May 2006
Designing and Supporting Science-Driven Infrastructure
Timothy L. Killeen, National Center for Atmospheric Research
Horst D. Simon, NERSC Center Division, Ernest Orlando Lawrence Berkeley National Laboratory, University of California

3.3 The Weather Research and Forecast Model

A long-time focus in numerical modeling of the atmosphere has been the development and improvement of capabilities that can simulate the conditions that dictate the weather. Such systems are typically called “mesoscale” atmospheric models, where mesoscale refers to the spatial dimension over which most of the weather that influences daily, human activity occurs. NCAR has been developing a new numerical weather prediction (NWP) model that is now coming into its own: the Weather Research and Forecasting Model (WRF).6 WRF is employed worldwide with the largest number of registered users (over 3,700) for any such model today.

The WRF model is different from existing NWP technologies in a number of ways. Rather than created by a single researcher, institution, or agency, WRF was developed in the U.S. through a partnership of both research and operational (i.e., official weather forecasting) groups. The initial development began in 1997, and the partners have been NCAR, the U.S. National Centers for Environmental Prediction (NCEP), the U.S. Air Force Weather Agency, the U.S. Navy’s Naval Research Laboratory, the NOAA’s Earth System Research Laboratory, the Federal Aviation Administration (FAA), and Oklahoma University. The goal was to create an NWP tool for use by both the operational and research meteorological communities. A key motivation was having a vehicle that, with relative ease and rapidity, could make the latest in research advances available to public forecasting.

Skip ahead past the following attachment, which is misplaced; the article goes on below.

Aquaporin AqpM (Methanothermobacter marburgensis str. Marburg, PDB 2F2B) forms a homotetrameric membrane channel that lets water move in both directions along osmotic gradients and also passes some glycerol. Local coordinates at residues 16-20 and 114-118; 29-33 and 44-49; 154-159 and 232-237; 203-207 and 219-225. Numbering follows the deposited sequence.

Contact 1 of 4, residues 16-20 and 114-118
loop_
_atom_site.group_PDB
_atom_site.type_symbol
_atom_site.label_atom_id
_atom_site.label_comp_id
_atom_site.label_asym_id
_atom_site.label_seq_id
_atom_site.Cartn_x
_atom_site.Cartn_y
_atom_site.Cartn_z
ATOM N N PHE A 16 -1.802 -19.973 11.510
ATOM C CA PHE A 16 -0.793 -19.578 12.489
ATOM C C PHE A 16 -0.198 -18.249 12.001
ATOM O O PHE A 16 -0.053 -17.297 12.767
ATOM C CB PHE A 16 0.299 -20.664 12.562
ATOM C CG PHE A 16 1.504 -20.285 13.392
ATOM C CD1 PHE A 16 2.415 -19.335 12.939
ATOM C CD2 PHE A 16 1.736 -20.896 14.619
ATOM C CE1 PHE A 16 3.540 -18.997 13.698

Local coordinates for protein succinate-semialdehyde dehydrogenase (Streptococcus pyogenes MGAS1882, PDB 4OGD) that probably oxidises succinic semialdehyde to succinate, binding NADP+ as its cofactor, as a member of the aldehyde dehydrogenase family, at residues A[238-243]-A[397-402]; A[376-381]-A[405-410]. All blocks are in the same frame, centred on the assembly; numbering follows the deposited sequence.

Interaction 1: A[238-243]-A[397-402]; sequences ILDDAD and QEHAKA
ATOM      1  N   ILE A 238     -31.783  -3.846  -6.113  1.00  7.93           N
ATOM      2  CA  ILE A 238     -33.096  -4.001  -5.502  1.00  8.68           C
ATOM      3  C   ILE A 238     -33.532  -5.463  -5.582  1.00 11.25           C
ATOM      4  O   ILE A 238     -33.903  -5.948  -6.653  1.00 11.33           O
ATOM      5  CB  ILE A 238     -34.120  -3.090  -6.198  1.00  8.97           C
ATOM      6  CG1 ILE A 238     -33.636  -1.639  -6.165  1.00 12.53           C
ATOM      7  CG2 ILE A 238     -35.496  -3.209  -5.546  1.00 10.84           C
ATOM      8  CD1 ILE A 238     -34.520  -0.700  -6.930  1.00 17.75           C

The WRF modeling system features a software framework that is modular, plugin-compatible, and allows portability to a wide range of computer architectures. It runs on hardware from laptops, to desktop workstations, to PC Linux clusters, to high-performance supercomputers. WRF is parallelized and is efficient in massively parallel, distributed-memory environments. The software framework permits ease of coupling with other earth system numerical models (e.g., ocean circulation codes or air chemistry modules). WRF also provides sophisticated data assimilation— the incorporation of observed meteorological information from satellites and other observing systems

WRF is currently being used for official forecasting in the U.S. by NCEP, which provides NWP model guidance for the forecasters of the National Weather Service. On the research side, WRF’s applications range from study of atmospheric processes and weather from the tropics to the poles. Targets of special interest for WRF so far have been severe thunderstorms and powerfully damaging hurricanes, given their enormous societal impacts in the U.S. For the past three hurricane seasons, for example, WRF has been run at NCAR in real-time to offer high-resolution (i.e., detailed) forecasts of storms, which have threatened landfall. Figure 6 offers an example of how well WRF can depict one of these monsters. Successes such as this are demonstrating that WRF is fulfilling its promise as the pre-eminent next-generation numerical weather prediction model.

Figure 6

Figure 6. WRF simulation of Hurricane Katrina computed 3-days before landfall (left), compared with later radar observations of the actual landfall (right).

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Reference this article
Killeen, T. L., Simon, H. D. "Supporting National User Communities at NERSC and NCAR," CTWatch Quarterly, Volume 2, Number 2, May 2006. http://www.ctwatch.org/quarterly/articles/2006/05/supporting-national-user-communities-at-nersc-and-ncar/

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